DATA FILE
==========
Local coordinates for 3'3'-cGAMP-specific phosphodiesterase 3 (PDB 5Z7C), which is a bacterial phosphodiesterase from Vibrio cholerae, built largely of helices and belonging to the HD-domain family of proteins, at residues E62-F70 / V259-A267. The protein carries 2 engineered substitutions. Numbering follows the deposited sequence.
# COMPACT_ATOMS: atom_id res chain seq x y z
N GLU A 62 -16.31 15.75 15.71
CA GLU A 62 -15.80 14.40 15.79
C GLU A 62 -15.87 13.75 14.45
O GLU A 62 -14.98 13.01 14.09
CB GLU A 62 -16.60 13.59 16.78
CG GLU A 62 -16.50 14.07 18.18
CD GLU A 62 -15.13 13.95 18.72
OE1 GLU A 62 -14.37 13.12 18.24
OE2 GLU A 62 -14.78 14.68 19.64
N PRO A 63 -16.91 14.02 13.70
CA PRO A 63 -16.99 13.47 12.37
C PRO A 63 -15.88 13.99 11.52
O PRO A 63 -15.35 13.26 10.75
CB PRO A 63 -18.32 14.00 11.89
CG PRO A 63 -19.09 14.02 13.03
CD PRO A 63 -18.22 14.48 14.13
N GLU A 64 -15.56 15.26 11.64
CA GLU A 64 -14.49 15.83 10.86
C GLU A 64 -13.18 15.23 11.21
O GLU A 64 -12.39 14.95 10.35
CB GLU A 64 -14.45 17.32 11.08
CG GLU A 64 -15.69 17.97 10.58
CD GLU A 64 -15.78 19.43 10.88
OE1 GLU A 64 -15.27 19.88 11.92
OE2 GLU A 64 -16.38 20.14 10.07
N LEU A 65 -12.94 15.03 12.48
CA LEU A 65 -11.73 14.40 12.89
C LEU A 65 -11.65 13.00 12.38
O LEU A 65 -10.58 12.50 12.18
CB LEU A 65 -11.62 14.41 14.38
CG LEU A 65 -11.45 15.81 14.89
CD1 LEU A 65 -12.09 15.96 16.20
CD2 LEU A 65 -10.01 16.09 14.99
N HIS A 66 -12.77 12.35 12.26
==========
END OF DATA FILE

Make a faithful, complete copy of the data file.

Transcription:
Local coordinates for 3'3'-cGAMP-specific phosphodiesterase 3 (PDB 5Z7C), which is a bacterial phosphodiesterase from Vibrio cholerae, built largely of helices and belonging to the HD-domain family of proteins, at residues E62-F70 / V259-A267. The protein carries 2 engineered substitutions. Numbering follows the deposited sequence.
# COMPACT_ATOMS: atom_id res chain seq x y z
N GLU A 62 -16.31 15.75 15.71
CA GLU A 62 -15.80 14.40 15.79
C GLU A 62 -15.87 13.75 14.45
O GLU A 62 -14.98 13.01 14.09
CB GLU A 62 -16.60 13.59 16.78
CG GLU A 62 -16.50 14.07 18.18
CD GLU A 62 -15.13 13.95 18.72
OE1 GLU A 62 -14.37 13.12 18.24
OE2 GLU A 62 -14.78 14.68 19.64
N PRO A 63 -16.91 14.02 13.70
CA PRO A 63 -16.99 13.47 12.37
C PRO A 63 -15.88 13.99 11.52
O PRO A 63 -15.35 13.26 10.75
CB PRO A 63 -18.32 14.00 11.89
CG PRO A 63 -19.09 14.02 13.03
CD PRO A 63 -18.22 14.48 14.13
N GLU A 64 -15.56 15.26 11.64
CA GLU A 64 -14.49 15.83 10.86
C GLU A 64 -13.18 15.23 11.21
O GLU A 64 -12.39 14.95 10.35
CB GLU A 64 -14.45 17.32 11.08
CG GLU A 64 -15.69 17.97 10.58
CD GLU A 64 -15.78 19.43 10.88
OE1 GLU A 64 -15.27 19.88 11.92
OE2 GLU A 64 -16.38 20.14 10.07
N LEU A 65 -12.94 15.03 12.48
CA LEU A 65 -11.73 14.40 12.89
C LEU A 65 -11.65 13.00 12.38
O LEU A 65 -10.58 12.50 12.18
CB LEU A 65 -11.62 14.41 14.38
CG LEU A 65 -11.45 15.81 14.89
CD1 LEU A 65 -12.09 15.96 16.20
CD2 LEU A 65 -10.01 16.09 14.99
N HIS A 66 -12.77 12.35 12.26